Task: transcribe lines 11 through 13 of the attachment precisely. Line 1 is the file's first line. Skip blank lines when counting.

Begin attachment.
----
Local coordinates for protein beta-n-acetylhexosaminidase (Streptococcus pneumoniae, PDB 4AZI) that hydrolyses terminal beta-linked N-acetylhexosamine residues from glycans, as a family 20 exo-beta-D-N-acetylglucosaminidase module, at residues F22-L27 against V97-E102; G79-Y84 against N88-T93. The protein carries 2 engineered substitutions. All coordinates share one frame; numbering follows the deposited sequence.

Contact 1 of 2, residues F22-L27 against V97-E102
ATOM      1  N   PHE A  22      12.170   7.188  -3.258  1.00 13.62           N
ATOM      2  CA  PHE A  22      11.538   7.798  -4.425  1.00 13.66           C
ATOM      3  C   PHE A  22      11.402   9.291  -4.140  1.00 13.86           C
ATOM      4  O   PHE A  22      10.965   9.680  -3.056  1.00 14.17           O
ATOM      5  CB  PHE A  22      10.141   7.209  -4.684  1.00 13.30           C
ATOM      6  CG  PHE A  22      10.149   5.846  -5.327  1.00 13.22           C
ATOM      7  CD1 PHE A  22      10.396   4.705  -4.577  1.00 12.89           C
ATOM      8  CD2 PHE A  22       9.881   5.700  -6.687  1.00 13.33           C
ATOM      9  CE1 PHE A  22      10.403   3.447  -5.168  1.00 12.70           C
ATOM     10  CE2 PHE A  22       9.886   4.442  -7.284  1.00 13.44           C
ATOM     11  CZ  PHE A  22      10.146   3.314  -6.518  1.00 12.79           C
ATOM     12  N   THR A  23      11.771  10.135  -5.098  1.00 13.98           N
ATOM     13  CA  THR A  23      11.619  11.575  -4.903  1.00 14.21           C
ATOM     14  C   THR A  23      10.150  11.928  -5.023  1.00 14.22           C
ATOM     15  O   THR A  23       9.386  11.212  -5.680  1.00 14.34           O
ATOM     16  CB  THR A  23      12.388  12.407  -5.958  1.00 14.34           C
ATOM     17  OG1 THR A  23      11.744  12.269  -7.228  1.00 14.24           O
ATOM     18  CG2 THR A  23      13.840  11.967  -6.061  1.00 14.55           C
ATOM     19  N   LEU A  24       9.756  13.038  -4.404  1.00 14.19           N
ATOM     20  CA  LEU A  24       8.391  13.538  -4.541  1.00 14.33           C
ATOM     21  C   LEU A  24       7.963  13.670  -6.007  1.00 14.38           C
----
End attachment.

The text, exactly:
ATOM      9  CE1 PHE A  22      10.403   3.447  -5.168  1.00 12.70           C
ATOM     10  CE2 PHE A  22       9.886   4.442  -7.284  1.00 13.44           C
ATOM     11  CZ  PHE A  22      10.146   3.314  -6.518  1.00 12.79           C